It’s one thing for parents to expect kids to do chores. It’s another to expect that they will take parents into their homes and provide round-the-clock care when you have your own family and responsibilities. According to MarketWatch’s article, “Not expecting to be a caregiver? You’d better check that with your parents,” disaster for all can result when a parent’s idea of home care centers on their adult children’s homes.
In many instances, parents have no one to help them in the house or bring them to appointments. Those adult children who do help their parents may save less for their futures as they help pay for their parents’ care and, in some cases, may cut back on work hours or leave a job altogether. Even worse, these discussions may not take place until it’s too late.
According to a survey by Bay Alarm Medical, some 55% of parents say that their children will be the ones caring for them, physically or financially, as they age. However, not all children agreed with that or knew about it. Parents are more likely to lean on their daughters (and expect that of them) than their sons—about three and a half times more so, according to a 2006 study on mothers’ expectations of caregiving by their children. That’s because they usually rely on the children they believe are closest emotionally.
However, like many money and final year-type topics, families don’t talk about this because they’re uncomfortable or private. Parents will keep their finances hidden and sometimes forget or avoid (or just don’t know how!) telling their children what they expect in their old age. This could mean a disappointed parent or one without the proper plan to fund their care. Children bear the brunt financially if they become their parents’ caregivers without planning. They may not pursue specific careers because they have to move back home, or they won’t put more money in retirement savings because they think they’ll need liquidity for when their parents’ health deteriorates.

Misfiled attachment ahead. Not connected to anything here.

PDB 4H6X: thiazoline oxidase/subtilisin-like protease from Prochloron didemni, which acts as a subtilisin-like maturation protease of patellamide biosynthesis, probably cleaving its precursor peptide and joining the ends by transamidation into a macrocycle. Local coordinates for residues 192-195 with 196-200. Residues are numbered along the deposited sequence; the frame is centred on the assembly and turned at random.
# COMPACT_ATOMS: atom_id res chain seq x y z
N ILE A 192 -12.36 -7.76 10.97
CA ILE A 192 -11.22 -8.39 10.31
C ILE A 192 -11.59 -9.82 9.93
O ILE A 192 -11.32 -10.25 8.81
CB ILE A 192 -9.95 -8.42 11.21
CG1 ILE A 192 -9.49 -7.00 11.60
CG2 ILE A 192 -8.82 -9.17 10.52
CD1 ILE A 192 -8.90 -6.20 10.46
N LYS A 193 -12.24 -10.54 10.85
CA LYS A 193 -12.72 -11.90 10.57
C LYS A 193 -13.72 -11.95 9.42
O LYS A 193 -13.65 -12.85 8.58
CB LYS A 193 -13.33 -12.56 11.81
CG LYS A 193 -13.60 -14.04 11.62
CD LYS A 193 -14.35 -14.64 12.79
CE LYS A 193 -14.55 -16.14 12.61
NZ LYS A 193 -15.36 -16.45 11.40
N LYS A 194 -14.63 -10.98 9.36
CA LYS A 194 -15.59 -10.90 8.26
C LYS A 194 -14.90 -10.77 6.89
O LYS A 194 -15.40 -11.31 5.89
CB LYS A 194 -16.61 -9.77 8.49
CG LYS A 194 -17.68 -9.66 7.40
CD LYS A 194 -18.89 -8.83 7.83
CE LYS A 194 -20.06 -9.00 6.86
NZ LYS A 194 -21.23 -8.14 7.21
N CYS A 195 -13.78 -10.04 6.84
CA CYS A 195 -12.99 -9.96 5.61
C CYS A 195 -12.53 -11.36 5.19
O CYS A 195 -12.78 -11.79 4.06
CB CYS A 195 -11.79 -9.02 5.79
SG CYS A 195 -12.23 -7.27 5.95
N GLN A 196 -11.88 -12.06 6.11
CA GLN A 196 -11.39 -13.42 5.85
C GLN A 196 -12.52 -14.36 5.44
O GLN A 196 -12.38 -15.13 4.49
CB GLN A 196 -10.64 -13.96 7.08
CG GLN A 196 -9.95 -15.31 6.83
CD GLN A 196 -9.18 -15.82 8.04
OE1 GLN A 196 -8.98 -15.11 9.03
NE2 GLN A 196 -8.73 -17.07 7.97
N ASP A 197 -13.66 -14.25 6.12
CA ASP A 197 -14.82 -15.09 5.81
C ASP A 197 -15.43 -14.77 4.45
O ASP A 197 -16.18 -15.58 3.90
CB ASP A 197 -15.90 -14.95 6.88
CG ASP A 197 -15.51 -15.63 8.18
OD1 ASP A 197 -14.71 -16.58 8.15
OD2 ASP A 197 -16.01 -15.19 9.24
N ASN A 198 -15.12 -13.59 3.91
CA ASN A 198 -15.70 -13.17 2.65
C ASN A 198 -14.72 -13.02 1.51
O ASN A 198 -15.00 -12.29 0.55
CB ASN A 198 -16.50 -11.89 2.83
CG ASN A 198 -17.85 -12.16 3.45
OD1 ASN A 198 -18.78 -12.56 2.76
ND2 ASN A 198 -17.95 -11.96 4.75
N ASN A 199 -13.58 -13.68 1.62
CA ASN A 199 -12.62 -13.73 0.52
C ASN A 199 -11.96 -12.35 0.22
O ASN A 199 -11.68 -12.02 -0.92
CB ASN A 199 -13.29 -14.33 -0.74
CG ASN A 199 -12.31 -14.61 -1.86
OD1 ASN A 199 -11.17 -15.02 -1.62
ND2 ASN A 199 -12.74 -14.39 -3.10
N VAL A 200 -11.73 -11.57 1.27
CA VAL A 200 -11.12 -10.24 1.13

Communication is critical on the topics of caregiving and estate planning. Start these discussions with the whole family together and create a list of questions or concerns.
Conversations between parents and children and, if there are siblings, between the siblings, are necessary to make a reasonable plan that will be as fair as circumstances allow. A discussion with an estate planning attorney may yield some useful insights, as they have experienced the varied arrangements of many families and can bring an unbiased and unemotional approach to the family’s situation. Also remember that I have a medical social worker as a key member of our life care planning team who can help guide you with elder care issues.
Reference: MarketWatch (February 21, 2018) “Not expecting to be a caregiver? You’d better check that with your parents”